Industrial Strategy what challenges for place

The current policy focus on the Northern Powerhouse and Midlands Engine, and specifically on the major cities in those regions, is underpinned by the concept of New Economic Geography.

Within this concept, the process of ‘agglomeration’ emphasises the importance of increasingly dense, short, and complex flows of ideas, innovation, trade, and people across limited distances in growing economies.

The Prime Minister has stated that she wishes to see support for growth in all parts of the UK, with no place ‘left behind’.

This implies strongly a widening of geographic focus to many more local places which do not fit with that concept.

A different economic underpinning for public policy will help support a new approach to public investments in smaller towns, rural areas and peripheral places, especially those which have suffered long-term decline.

Scale of the challenge

Recent research into the spatial balance of the UK economy and the regional-national economic problem reveals the scale of this particular challenge.

Poor local areas infographic

Across the OECD, employment, skills and incomes are much more evenly distributed than in England, where they are more heavily biased towards certain regions than in almost any other advanced economy.

Indeed our economic geography now resembles patterns of development similar to parts of Central and Eastern Europe. When relative incomes and costs are considered, 9 of the poorest 21 local areas across the whole of Northern Europe are now found in England.

The focus of investment

The Single Local Growth Fund, has been allocated on the basis of regular competitions.

Much of this fund has been targeted implicitly on the weaker parts of the country, but the Government may want to target more significant amounts of public resources on a more explicit basis.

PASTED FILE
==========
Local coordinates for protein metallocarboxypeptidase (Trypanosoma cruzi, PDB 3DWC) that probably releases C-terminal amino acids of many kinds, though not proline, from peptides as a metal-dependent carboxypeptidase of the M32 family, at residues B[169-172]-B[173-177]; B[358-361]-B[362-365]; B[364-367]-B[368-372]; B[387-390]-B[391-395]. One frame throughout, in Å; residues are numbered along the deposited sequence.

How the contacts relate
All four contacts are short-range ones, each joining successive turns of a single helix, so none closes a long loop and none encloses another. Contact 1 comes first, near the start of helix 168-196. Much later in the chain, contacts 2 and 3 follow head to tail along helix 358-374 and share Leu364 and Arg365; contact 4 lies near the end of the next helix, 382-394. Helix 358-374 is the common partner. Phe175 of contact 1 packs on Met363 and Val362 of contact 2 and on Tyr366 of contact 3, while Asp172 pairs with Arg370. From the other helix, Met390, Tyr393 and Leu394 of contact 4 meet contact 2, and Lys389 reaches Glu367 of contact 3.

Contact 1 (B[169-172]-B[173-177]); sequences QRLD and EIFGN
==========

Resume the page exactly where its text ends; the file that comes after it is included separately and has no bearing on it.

The ready availability of very cheap capital has seen an understandable and strong focus of recent investments on physical infrastructure, especially where the need to replace an outdated Victorian infrastructure has been increasingly acknowledged.

A ‘smarter, more sustainable and inclusive approach’ at the local level will also emphasise a renewed focus on human capital and environmental performance – but such actions are more likely to need valuable revenue monies that remain in shorter supply.


Universities will be tasked, and will want to contribute to, the successful delivery of the Industrial Strategy. They are well placed to do so.

Many universities are heavily embedded in these local economies.

In many towns, the local university is not only the largest employer, but the most, and sometimes only, successful undertaking in the local economy, providing many high and low skilled jobs, supporting local firms in the supply chain.

Most recently, through a vigorous building programme, they have sustained the construction industry, where other commercial property markets have otherwise struggled badly.

The renewed importance of universities to place can and should feature strongly in the Industrial Strategy.